Consider the college enrollment system: We have collections for students and classes. How do we register students into classes?
If this were sql, I would make a relator table called enrollment: student.studentid = enrollment.studentid and classes.classid = enrollment.classid.
Lab Learning Outcomes:
How to do this predicate join with mongo db collections
Mongo DB Architect
In the realm of MongoDB, you're dealing with a non-relational, document-oriented database.
This means the approach to data relationships is quite different from traditional SQL databases.
Instead of using a join table like in SQL, you have two primary ways to handle relationships between documents in MongoDB: embedding and referencing (sometimes called linking).

Embedding vs. Referencing

Embedding: This involves nesting related data directly inside a document. For example, you could include an array of class IDs directly in the student document.
Referencing (Linking): This is closer to the SQL approach, where you store references (like IDs) to related documents. Here, you would store the class IDs in the student documents or vice versa, similar to foreign keys in SQL.

Modeling the College Enrollment System

Given your SQL background, you might find the referencing approach more familiar.
Here's how you can implement it in MongoDB:
Students Collection:
Each document in the students collection represents a student, containing their personal information and an array of class IDs they're enrolled in.
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{ "_id": ObjectId("student1"), "name": "Alice Johnson", "enrolledClasses": [ObjectId("class1"), ObjectId("class2")] }
Classes Collection:
Each document in the classes collection represents a class, containing details about the class.
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{ "_id": ObjectId("class1"), "className": "Introduction to Biology", "instructor": "Dr. Smith" }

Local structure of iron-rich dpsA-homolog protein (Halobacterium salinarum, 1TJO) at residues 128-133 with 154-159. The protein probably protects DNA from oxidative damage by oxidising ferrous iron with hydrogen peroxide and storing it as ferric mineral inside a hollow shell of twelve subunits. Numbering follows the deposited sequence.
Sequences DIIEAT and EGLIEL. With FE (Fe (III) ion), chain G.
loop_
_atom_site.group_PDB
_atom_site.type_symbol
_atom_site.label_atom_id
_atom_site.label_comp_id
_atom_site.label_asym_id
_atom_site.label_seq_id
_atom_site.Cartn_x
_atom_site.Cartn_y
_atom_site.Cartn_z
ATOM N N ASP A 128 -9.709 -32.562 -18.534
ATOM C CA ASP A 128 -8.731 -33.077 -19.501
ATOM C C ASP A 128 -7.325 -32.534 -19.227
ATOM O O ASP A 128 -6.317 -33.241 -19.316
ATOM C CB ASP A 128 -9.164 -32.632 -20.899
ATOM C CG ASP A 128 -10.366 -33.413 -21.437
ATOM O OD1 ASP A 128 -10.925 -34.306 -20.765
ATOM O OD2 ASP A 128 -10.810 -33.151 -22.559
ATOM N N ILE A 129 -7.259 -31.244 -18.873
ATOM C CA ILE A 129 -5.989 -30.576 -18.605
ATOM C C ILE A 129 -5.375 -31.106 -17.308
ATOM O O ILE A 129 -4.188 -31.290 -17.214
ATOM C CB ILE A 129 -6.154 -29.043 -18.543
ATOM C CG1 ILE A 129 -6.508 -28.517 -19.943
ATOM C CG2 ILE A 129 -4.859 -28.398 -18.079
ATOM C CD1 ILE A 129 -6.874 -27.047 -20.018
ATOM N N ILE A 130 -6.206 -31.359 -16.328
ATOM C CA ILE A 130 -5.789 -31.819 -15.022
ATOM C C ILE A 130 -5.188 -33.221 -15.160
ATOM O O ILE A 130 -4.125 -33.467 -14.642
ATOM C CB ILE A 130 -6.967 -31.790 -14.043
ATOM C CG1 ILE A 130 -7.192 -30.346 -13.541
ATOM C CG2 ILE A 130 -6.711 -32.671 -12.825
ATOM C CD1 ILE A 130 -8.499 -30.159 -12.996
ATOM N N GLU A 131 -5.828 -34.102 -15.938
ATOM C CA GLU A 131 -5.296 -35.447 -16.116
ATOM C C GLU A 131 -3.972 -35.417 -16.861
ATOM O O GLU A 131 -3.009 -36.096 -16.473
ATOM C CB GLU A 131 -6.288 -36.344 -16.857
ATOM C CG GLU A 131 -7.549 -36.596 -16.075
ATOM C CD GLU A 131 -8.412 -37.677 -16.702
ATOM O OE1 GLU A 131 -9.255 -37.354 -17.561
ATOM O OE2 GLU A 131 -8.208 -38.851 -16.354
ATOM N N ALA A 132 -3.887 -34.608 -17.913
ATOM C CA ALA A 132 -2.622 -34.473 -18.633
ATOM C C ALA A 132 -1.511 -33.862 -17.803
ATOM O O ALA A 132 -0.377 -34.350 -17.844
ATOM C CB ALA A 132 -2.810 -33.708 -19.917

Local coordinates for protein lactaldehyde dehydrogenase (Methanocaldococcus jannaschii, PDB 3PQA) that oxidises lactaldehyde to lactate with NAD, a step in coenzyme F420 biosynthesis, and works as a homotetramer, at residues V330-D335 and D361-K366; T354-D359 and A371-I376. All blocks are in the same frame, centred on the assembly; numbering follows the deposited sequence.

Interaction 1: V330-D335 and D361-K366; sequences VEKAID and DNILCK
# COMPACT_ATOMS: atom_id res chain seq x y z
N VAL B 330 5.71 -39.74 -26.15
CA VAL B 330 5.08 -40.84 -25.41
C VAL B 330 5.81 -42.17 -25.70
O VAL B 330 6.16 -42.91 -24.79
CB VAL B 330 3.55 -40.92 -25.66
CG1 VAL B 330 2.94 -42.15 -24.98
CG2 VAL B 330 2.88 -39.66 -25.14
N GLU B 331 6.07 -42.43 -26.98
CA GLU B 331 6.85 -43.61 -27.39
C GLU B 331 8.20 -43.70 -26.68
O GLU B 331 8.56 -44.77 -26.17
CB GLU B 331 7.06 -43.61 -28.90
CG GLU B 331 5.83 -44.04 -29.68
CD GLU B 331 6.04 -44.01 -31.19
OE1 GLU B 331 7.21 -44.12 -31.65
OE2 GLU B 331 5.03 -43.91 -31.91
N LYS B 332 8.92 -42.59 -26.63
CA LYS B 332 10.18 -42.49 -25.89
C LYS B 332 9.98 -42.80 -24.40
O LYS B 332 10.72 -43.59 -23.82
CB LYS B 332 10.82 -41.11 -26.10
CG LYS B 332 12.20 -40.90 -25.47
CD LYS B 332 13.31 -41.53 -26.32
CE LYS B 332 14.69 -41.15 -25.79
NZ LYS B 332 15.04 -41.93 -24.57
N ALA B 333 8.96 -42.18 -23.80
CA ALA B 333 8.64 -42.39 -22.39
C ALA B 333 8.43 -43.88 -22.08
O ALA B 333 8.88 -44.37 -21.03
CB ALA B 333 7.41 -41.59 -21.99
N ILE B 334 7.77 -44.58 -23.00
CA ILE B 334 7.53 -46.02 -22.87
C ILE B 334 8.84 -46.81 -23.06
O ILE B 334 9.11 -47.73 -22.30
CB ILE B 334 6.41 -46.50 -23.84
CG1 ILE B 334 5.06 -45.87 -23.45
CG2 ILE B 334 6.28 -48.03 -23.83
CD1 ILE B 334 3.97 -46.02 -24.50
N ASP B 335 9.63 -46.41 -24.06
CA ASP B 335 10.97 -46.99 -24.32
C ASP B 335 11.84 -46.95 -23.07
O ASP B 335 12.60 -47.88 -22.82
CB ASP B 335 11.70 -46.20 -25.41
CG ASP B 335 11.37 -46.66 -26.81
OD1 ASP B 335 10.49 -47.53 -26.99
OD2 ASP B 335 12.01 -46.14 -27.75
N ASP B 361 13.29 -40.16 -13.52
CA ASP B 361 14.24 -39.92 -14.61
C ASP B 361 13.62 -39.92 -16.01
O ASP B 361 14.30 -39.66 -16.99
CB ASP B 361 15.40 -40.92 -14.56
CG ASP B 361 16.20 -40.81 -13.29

Registering a Student into a Class:
To register a student for a class, you would add the class's ObjectId to the enrolledClasses array in the student document.
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db.students.updateOne( { "_id": ObjectId("student1") }, { $push: { "enrolledClasses": ObjectId("class1") } } );

Querying with Predicate Join

MongoDB provides the $lookup aggregation stage that allows you to perform a join-like operation. For example, to list the classes in which a student is enrolled:
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$lookup: {
from: "classes",
localField: "enrolledClasses",
foreignField: "_id",
as: "classDetails"

In this query, MongoDB matches the enrolledClasses array from the students collection with the _id field in the classes collection, effectively joining the data.


Embedding vs. Referencing: Choose based on your data access patterns and the frequency of updates. Embedding offers faster reads but can make updates more complex. Referencing is more flexible but requires multiple queries or a $lookup to retrieve all related data.
Data Redundancy and Normalization: MongoDB allows for greater flexibility in data modeling. Be mindful of data redundancy and the need for data normalization, especially if your data changes frequently.
Scalability and Performance: Your choice affects scalability and performance. Test and analyze the performance of your database under realistic conditions to make informed decisions.